Students are recommended for the advancement to candidacy by unanimous vote of the Doctoral Committee.
The Report on Candidacy Examination for Doctoral Degrees must be signed by the Committee at the time the Candidacy Examination is concluded.
Following a unanimous favorable vote of the Committee, the student will be advanced to candidacy upon payment of the $100 Candidacy Fee.
Candidacy will lapse automatically if the student loses graduate standing by academic disqualification or failure to comply with the University policy on continuous registration.
A readmitted student who was a candidate must again advance to candidacy and thereafter enroll as a candidate for at least one academic semester before the degree may be conferred.
Upon being granted candidacy status, the candidate will be ready for the dissertation phase. A Ph.D. student is required to register for REL 710 (at least 12 units) while working on his/her proposal/dissertation.
Immediately after completing the Candidacy Examination, the successful candidate will be expected to begin work on their dissertation proposal. In the proposal, the student will outline his/her proposed dissertation project, which is expected to be an original piece of research, based on primary sources, that makes a relevant contribution to the student’s field of study. The proposal should contain sufficient detail on the project, including: a substantial explanation of the central research problem; a review of previous scholarship on the topic and a discussion of the proposed contributions to the field that this dissertation is expected to make; an account of the research methodology to be employed and the sources to be utilized in the dissertation research; a provisional outline of the form that the finished dissertation will take, including chapter divisions; and a preliminary bibliography of both primary and secondary sources. The cover sheet of the proposal should contain the names of the three members of the student’s Doctoral Committee, and it is expected that the student will confirm these members’ willingness to serve on the Doctoral Committee prior to submitting the prospectus.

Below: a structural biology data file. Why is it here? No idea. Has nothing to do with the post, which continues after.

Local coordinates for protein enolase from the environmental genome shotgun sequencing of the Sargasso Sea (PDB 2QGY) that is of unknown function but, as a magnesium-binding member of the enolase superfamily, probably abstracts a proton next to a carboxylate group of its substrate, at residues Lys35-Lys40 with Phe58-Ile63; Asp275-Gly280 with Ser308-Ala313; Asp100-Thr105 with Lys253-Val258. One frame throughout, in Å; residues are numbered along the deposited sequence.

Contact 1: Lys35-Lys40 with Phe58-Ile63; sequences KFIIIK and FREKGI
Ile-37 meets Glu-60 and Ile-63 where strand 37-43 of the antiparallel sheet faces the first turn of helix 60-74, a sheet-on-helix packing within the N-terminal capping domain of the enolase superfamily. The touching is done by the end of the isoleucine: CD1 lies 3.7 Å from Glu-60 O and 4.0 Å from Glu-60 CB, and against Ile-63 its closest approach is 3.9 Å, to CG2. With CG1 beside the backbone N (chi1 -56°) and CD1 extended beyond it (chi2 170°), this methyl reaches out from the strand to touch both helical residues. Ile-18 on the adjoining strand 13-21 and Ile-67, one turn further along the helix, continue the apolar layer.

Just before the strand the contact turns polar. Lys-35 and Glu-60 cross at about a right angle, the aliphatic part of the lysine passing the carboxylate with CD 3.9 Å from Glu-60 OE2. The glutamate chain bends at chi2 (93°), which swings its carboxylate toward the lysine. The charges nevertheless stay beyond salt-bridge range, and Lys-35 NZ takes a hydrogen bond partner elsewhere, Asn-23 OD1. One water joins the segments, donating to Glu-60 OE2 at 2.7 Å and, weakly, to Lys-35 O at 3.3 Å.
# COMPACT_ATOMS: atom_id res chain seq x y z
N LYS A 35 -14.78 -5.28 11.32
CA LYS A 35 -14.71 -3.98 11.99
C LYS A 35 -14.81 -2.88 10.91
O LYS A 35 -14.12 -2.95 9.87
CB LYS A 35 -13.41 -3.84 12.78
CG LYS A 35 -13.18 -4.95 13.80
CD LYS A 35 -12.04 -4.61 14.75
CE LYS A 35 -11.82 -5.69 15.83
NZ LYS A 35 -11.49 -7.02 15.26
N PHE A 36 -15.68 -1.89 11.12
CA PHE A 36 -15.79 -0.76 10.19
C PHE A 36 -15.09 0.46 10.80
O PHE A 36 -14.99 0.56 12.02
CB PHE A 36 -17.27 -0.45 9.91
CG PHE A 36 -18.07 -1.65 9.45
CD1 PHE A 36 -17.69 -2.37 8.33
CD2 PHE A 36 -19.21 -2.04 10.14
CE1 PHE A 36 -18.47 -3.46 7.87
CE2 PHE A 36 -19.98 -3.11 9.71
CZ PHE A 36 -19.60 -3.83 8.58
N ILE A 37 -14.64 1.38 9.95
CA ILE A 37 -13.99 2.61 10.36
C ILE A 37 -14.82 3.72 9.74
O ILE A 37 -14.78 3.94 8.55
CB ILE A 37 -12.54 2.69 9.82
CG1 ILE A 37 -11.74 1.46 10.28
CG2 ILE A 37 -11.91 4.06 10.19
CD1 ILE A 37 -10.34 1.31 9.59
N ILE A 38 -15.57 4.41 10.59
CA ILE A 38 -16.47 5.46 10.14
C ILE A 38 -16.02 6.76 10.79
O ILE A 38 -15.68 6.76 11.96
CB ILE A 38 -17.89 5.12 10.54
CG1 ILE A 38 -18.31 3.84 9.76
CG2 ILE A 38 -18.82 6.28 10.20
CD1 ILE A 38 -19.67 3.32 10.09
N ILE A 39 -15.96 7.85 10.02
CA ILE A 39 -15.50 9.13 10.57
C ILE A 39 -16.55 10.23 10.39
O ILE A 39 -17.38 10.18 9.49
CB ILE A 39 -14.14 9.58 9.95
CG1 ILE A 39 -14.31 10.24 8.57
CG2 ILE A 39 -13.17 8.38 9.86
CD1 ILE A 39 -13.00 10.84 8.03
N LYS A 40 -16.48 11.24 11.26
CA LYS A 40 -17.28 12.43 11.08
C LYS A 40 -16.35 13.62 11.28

Once the proposal has been submitted, it will be reviewed by the members of the student’s Doctoral Committee, and the student will be asked to present their proposal and respond to questions before their committee members. After the proposal is submitted, the committee will decide whether it is to be accepted, accepted with revisions, or rejected.
The Doctoral Committee supervises the student’s program, approves the dissertation and conducts the final oral examination. The chair of the Doctoral Committee is the member of the faculty responsible for providing primary guidance for the student’s dissertation. Ordinarily, the final oral examination will be given just prior to completion of the dissertation and while the student is in residence during a regular academic session, and will be open to all members of the academic community.
After approval by the Doctoral Committee, the student will make any final revisions necessary and submit at least two (2) copies to the University of the West Library for binding.
Submission to UWest Library and Binding Guidelines
The University of the West Library collects copies of all Ph.D. dissertations completed by UWest graduate students, binds them, and catalogues them for inclusion in the University collection. The student pays for the binding. Students are urged to consult with their advisors well in advance of final dissertation/research project preparation on any departmental need for additional copies.
All dissertations must conform to the following UWest Library submission guidelines:
(The Library will bind additional copies for the student’s personal use for an additional charge. When the additional copies return from the bindery, the Library will contact the student by phone and/or mail and request the copies’ prompt pick-up at the Library. The total cost of binding may be submitted in one check.)
The final copy must meet the University’s requirements for style, format, and appearance before the degree can be conferred. Reports must be filed by the deadline published in the semester Schedule of Classes in order for them to be reviewed and accepted in time for the degree to be conferred in that semester.
Course Requirements for the Ph.D. in Religious Studies
Core Courses (9 units) (to be taken during the first two semesters):
Languages (1st Language 12 units; 2nd Language 6 units):
Students must begin fulfilling their language requirements during their first year of coursework or as soon as the relevant courses are offered.
Additional Course Requirements (42 units):
NOTE: Additional courses are to be chosen by the Ph.D. student in consultation with their advisor.
Emphasis in Buddhism:
Students must complete 30 units of course work in Buddhism.
Emphasis in Comparative Religious Studies:
Students must complete 30 units of course work in Comparative Religious Studies.
Research Training (12 units)
REL 710 Dissertation Research (12 units)